Non-Panhellenic sorority comes to campus
The newest sorority on campus, Kappa Beta Gamma, is one “unique” from others given that it is not in the Panhellenic Council, associate vice president for Student Life Bruce Skinner said.
That decision is made on a national level, Skinner said.
The Kappa Beta Gamma headquarters could petition the National Panhellenic Conference in Indianapolis, IN. to be on its Council, if it wished. However, if the women at Southeast decided they wanted to be in the Council, they could request to join as an associate member.
Kappa Beta Gamma contacted Skinner last spring about the organization coming to campus. He said the sorority tabled in the University Center shortly after.
“They recruited a number of women who said they had interest in creating a new sorority at Southeast, and then they installed that chapter in the second half of the spring semester,” Skinner said.
Kappa Beta Gamma’s secretary Alyssa Nunley said it was not until May the sorority members went through their initiation ceremony. That is when the group went from being a colony to being an official chapter. Nunley said the initiation process is for the purpose of educating the sorority members. Until a sorority member has gone through initiation and learned about the history of Kappa Beta Gamma, Nunley said they cannot wear Greek letters.
Since they are not on the Panhellenic Council, Kappa Beta Gamma cannot participate in Rush Week with the rest of the Greeks. However, it can have its own rush to recruit.
“We can do exactly how they do it, we just can't participate with them while they're doing it,” Nunley said.
Kappa Beta Gamma held its rush the week before Southeast’s official Rush Week. Nunley said the rush consisted of a “Kappa Kookout,” where they served barbeque in Capaha Park, and “Kappas and Kanvases,” which consisted of painting with new recruits. She said they even had a “Preference Night” where they had a formal dinner and spoke about the sorority's philanthropy — the Special Olympics.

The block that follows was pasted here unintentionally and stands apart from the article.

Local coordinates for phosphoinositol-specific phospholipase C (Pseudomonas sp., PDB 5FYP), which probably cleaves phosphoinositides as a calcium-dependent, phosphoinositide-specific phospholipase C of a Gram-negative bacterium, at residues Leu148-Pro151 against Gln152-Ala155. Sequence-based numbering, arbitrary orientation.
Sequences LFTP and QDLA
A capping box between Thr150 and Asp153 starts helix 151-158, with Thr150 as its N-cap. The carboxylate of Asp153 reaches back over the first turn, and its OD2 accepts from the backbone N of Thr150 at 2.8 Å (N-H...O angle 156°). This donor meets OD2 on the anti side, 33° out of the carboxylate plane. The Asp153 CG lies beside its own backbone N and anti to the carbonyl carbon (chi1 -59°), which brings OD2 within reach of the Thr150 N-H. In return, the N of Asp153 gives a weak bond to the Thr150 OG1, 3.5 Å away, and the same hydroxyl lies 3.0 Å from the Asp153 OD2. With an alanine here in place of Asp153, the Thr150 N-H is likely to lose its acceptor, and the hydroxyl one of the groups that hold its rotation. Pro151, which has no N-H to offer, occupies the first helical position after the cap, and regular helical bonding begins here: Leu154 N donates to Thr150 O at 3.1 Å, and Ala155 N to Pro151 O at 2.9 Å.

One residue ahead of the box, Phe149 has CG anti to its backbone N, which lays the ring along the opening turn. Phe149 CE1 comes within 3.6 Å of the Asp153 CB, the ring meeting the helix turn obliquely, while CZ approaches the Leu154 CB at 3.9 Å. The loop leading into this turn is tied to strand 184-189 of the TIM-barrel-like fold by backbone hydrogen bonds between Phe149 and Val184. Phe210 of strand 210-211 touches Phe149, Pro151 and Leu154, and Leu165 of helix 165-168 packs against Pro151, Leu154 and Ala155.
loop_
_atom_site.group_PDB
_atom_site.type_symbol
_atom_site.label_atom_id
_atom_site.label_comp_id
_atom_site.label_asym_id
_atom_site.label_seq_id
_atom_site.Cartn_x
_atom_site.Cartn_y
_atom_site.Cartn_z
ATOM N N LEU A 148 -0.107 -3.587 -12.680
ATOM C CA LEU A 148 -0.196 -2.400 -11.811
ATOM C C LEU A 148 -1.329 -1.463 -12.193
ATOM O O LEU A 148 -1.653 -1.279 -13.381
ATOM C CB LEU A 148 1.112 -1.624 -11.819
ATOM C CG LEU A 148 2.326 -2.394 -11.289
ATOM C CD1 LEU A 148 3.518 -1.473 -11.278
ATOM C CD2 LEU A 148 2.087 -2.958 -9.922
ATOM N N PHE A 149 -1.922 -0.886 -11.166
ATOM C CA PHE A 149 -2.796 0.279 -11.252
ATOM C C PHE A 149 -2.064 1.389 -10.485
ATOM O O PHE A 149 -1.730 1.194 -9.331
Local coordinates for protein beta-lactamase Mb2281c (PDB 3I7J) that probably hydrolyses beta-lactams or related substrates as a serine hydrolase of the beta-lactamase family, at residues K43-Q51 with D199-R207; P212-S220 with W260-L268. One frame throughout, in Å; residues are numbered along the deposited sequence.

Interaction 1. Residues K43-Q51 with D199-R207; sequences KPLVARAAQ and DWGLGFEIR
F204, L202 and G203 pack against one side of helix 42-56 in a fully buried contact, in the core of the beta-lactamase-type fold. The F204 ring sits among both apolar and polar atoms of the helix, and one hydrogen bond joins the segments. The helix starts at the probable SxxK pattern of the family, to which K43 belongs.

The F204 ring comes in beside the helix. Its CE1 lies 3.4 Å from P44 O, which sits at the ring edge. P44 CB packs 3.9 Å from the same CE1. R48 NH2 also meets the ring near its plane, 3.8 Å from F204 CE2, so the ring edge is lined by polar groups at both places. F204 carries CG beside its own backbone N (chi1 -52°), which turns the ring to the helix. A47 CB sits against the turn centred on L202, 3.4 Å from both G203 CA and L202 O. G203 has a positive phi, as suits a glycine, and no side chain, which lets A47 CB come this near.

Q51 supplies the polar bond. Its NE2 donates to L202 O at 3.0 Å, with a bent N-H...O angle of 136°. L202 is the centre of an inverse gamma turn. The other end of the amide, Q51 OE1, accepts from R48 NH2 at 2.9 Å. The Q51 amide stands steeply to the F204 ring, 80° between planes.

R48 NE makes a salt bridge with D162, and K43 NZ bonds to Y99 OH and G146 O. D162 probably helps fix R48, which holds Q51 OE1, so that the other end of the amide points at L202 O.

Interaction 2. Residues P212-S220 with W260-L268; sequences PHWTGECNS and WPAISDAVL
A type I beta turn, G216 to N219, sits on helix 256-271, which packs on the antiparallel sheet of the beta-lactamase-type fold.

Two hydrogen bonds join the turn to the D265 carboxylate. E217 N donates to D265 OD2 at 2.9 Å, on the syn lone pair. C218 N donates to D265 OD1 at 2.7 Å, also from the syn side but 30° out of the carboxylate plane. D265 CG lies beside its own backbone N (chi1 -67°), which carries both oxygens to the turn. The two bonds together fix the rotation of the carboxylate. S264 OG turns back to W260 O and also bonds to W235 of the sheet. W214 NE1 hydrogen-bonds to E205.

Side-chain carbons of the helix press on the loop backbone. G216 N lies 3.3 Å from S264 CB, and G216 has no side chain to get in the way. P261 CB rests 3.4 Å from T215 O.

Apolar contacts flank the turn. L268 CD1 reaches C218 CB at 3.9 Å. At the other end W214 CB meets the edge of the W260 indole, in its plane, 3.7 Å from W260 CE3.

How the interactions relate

As of now, Nunley said she is not sure on whether the sorority can participate in Greek Week, but she knows they can participate in homecoming activities.
Nunley said one of the struggles with its unique standing with the Panhellenic Council is that it can make socializing difficult among members.
“We just got invited to Lambda Chi’s Watermelon Bust, which is a big deal for us because we want to be able to show support and stuff like that,” Nunley said. “But it's a little hard because they don't know what we are exactly since we don't have to follow their rules.”
Besides not having to pay the Panhellenic dues of $10 per semester per member, Nunley said there is more freedom that comes with not being on the council.
“We don't have to have chapter ever, or we can do chapter once a month or every two weeks. … We are able to speak to people during a recruitment weekend, so we have more freedom with that,” Nunley said. “In general, we just have more freedom and more wiggle room to do things how we please.”